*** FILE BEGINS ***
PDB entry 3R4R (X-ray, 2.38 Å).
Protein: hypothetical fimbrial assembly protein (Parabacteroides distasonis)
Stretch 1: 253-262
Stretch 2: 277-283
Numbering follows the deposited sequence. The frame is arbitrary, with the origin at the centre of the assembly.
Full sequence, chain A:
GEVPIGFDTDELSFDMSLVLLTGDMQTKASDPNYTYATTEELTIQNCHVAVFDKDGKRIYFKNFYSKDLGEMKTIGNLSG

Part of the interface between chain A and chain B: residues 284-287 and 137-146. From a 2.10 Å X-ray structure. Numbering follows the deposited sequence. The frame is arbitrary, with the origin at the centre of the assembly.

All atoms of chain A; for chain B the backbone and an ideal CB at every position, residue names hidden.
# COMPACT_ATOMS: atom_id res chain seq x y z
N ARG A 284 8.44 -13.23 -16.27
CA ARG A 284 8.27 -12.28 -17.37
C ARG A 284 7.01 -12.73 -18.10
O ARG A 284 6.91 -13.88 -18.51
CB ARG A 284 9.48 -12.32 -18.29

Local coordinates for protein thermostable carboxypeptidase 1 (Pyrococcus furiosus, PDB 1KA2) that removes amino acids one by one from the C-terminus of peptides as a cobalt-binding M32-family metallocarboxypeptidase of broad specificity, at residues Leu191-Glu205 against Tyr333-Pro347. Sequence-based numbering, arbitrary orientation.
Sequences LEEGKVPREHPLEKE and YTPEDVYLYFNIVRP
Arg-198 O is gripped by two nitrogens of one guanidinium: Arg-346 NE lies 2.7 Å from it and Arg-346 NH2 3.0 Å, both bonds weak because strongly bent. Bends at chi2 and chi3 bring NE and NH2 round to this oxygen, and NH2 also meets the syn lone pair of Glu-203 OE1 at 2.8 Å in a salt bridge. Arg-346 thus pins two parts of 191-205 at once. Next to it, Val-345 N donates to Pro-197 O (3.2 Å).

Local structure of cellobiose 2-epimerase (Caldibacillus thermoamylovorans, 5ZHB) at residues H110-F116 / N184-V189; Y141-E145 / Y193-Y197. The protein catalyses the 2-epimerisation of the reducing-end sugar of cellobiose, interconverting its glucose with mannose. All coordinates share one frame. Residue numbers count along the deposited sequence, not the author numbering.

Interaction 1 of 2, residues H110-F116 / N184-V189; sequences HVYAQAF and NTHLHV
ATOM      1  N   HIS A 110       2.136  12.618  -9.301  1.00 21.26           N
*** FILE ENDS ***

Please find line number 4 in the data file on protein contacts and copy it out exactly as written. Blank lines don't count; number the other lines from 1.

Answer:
Stretch 2: 277-283